SAN ANTONIO– In today’s fast-paced, tech-savvy world, what significance could a World War I hangar possibly have? For Colonel Alan Pease and Colonel Ann Marie Pease, Hangar 9 at Brooks represents an arc of history and a pathway to today.
The Peases were first stationed at Brooks in 1982, when it was still rare to find a married couple both on active duty. Even more unusual, they moved to San Antonio with a 5-year-old daughter and left in 1986 with a newborn son.
“We were often the first married couple in the service that people would meet,” said Ann Marie. “We were also one of the first to start a family and both remain on active duty. When we arrived at Brooks, the base already had a long history starting with the early years of military aviation, continuing with medical research into the increasing physiological demands of flying high-performance aircraft and, support for President Kennedy’s ambitious goal to send a man to the moon with its mission as our nation’s Aerospace Medical Center.”
At the School of Aerospace Medicine, Ann Marie oversaw administration supporting education programs for flight surgeons and nurses, bioenvironmental engineers, aerospace physiologists, and public health officers. All were focused on the flying mission and its unique physical demands.
“All the physicians in training had to experience the same thing that pilots and astronauts experience in their flying missions,” she said.
Pilots and medical personnel were subjected to oxygen-enriched atmospheres and spent time training in a human centrifuge chamber trying to stay alert and carry out tasks while fighting GLOC (gravity-induced loss of consciousness).
“All of this remarkable research and teaching was supported by paper-based documentation and mainframe computers located in specialized centers,” said Col. Alan Pease. “The first ‘personal computers’ that an individual scientist could use to perform analyses weren’t being produced commercially until the mid-1980s. This was the way they did it before the Internet. You realize you are standing on the shoulders of those who came before you.”
In the 90’s, Ann Marie was assigned to Lackland AFB and then Kelly (before it closed), and Alan returned to Brooks. His initial work in the Surgeon General’s Information Systems Division included integration and deployment of medical information technology into medical treatment facilities as well as field hospitals.
In 1993, the Peases had an opportunity at Brooks to experience the Internet for the first time. “I was just in awe,” Ann Marie said. “The screen and keyboard took us to Australia to a medical institute where we could access their library. It was the most fantastic thing in the world. I could not believe what I was seeing on that greenish screen.”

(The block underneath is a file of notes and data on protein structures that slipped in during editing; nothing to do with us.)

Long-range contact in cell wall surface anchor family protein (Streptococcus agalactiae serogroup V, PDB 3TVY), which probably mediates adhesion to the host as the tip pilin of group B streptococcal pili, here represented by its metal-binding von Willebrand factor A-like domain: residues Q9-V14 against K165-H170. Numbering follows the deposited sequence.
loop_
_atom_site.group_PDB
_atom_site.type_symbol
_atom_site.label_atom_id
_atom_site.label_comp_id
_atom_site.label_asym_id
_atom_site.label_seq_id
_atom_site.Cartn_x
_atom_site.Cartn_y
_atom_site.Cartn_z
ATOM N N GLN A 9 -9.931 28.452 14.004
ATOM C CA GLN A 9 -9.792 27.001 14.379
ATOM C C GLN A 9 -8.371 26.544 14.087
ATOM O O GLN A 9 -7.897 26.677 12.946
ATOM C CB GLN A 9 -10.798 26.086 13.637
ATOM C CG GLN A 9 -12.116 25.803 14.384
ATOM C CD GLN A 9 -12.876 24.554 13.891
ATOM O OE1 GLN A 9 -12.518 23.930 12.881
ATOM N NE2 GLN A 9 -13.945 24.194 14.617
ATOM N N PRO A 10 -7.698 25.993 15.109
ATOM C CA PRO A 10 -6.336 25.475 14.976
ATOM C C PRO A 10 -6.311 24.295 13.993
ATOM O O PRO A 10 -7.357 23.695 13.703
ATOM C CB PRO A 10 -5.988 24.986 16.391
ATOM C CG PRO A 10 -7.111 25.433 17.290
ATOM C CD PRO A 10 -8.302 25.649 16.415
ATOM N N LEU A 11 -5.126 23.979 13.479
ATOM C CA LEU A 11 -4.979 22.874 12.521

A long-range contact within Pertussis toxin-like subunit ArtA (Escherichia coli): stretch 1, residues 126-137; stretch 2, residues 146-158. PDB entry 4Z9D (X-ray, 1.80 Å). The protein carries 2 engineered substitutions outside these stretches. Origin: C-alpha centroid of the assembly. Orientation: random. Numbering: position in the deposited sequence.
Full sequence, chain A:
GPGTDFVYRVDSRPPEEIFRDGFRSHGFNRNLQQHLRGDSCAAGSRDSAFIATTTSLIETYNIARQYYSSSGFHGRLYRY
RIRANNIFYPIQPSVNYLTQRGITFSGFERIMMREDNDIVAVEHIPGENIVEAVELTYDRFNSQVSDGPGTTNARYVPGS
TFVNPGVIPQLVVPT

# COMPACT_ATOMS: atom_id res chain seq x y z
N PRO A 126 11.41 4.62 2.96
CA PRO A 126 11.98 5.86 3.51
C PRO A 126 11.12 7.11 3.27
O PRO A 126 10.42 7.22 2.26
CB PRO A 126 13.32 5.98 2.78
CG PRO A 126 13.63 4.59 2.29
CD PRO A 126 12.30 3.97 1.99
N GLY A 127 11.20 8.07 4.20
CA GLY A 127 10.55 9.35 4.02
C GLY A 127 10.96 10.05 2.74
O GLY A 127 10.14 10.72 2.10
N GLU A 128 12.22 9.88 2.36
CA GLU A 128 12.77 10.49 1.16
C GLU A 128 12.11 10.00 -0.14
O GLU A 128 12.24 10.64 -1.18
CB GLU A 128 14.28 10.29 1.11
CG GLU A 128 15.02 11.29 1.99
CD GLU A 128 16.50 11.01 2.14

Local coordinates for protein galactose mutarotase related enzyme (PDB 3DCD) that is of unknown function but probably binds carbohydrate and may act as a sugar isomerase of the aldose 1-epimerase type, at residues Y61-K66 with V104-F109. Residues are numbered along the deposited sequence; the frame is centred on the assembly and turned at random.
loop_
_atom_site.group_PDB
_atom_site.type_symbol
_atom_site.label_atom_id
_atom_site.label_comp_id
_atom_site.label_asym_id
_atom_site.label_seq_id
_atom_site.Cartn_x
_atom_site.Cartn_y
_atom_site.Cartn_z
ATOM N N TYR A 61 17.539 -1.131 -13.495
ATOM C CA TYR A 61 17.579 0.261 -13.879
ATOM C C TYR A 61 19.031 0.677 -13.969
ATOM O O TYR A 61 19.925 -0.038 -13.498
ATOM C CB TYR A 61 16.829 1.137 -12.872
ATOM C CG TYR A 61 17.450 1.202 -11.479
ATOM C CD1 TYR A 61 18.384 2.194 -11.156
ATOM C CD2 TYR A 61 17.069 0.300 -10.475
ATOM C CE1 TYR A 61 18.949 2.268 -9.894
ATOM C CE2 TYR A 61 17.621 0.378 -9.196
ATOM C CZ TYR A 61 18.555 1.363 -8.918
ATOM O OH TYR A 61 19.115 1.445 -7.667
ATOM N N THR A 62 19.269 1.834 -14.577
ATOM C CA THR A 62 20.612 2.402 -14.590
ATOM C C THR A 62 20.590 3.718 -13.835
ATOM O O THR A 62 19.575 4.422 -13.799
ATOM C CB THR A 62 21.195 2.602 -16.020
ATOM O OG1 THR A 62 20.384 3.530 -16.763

As the Cold War era gave way to conflicts in the Middle East, medical support needs were changing and required increased emphasis on acquisition programs to develop and field new systems. The Human Systems Program Office at Brooks, where Alan later worked, became a vital hub for this effort. Smaller, “chemically hardened” medical assemblages were developed that could be loaded onto airplanes, deployed in a chemical weapons war zone, and used to treat decontaminated patients in an environment with safe, filtered air.
Air Mobility Command’s aeromedical evacuation units needed capabilities to receive and transfer combat casualties and the information on their medical conditions more rapidly to medical centers best able to care for them. Another high priority was providing status of patients to worried family members anxious for news. Ultimately, Air Mobility Command turned to the Human Systems Program Office to develop and successfully deploy this system.
“That doesn’t seem like it has a direct impact on combat operations until you think about how much improved survival rates mean to war fighters and their families,” Alan said. “Some of our work at Brooks really laid the foundation for many of the successes military medics are achieving today.”
When Alan retired in 1998, his ceremony was held at Hangar 9 when it will still a museum.
“You could go there and have a sense of being surrounded by a remarkable part of Air Force history –– the development of manned flight and the evolution of aviation medicine,” he said. “Hangar 9 was a special place for everyone at Brooks.”
As time marches on and miracles turn mundane, sometimes it’s good to turn around and reflect upon the past. One way to do that is by preserving reminders like Hangar 9.
“Just as a lot of history at Brooks Air Force Base was about helping humans to adapt to the demands of the aerospace environment and new technologies, I think that seeing Hangar 9 adapt from its original purpose and its history at Brooks into the kind of venue that is coming now is very fitting. It’s very satisfying to see this happen.”
Brooks will celebrate the grand opening of the restored Hangar 9, a $2.8 million project to transform the historic wooden hangar into an event space to host weddings, quinceañeras, business functions or galas, and other special events. On the cusp of its 100th birthday, Hangar 9 has long since retired its work housing “Jenny” aircraft during World War I and will soon embrace its new role as a community event space. Built in 1918, Hangar 9 is the oldest wooden aircraft hangar of its kind still standing in the original location.